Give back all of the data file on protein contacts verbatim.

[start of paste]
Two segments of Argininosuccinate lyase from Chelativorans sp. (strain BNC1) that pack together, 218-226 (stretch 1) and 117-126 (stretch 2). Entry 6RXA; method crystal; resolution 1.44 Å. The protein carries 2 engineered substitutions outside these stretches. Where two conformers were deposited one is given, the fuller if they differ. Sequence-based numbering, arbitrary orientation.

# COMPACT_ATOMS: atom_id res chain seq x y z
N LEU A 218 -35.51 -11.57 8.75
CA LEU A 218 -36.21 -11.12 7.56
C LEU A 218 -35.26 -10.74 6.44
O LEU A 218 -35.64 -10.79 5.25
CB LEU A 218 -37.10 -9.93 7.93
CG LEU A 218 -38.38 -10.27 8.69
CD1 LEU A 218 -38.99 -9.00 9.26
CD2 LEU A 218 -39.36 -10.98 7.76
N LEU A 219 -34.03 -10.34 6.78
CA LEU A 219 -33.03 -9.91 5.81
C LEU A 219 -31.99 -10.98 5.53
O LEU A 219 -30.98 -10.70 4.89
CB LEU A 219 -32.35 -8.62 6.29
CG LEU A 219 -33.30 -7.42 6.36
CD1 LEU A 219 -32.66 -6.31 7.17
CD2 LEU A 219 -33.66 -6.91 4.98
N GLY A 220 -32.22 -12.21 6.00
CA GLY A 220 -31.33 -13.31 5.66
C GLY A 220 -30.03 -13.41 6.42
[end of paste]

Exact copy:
Two segments of Argininosuccinate lyase from Chelativorans sp. (strain BNC1) that pack together, 218-226 (stretch 1) and 117-126 (stretch 2). Entry 6RXA; method crystal; resolution 1.44 Å. The protein carries 2 engineered substitutions outside these stretches. Where two conformers were deposited one is given, the fuller if they differ. Sequence-based numbering, arbitrary orientation.

# COMPACT_ATOMS: atom_id res chain seq x y z
N LEU A 218 -35.51 -11.57 8.75
CA LEU A 218 -36.21 -11.12 7.56
C LEU A 218 -35.26 -10.74 6.44
O LEU A 218 -35.64 -10.79 5.25
CB LEU A 218 -37.10 -9.93 7.93
CG LEU A 218 -38.38 -10.27 8.69
CD1 LEU A 218 -38.99 -9.00 9.26
CD2 LEU A 218 -39.36 -10.98 7.76
N LEU A 219 -34.03 -10.34 6.78
CA LEU A 219 -33.03 -9.91 5.81
C LEU A 219 -31.99 -10.98 5.53
O LEU A 219 -30.98 -10.70 4.89
CB LEU A 219 -32.35 -8.62 6.29
CG LEU A 219 -33.30 -7.42 6.36
CD1 LEU A 219 -32.66 -6.31 7.17
CD2 LEU A 219 -33.66 -6.91 4.98
N GLY A 220 -32.22 -12.21 6.00
CA GLY A 220 -31.33 -13.31 5.66
C GLY A 220 -30.03 -13.41 6.42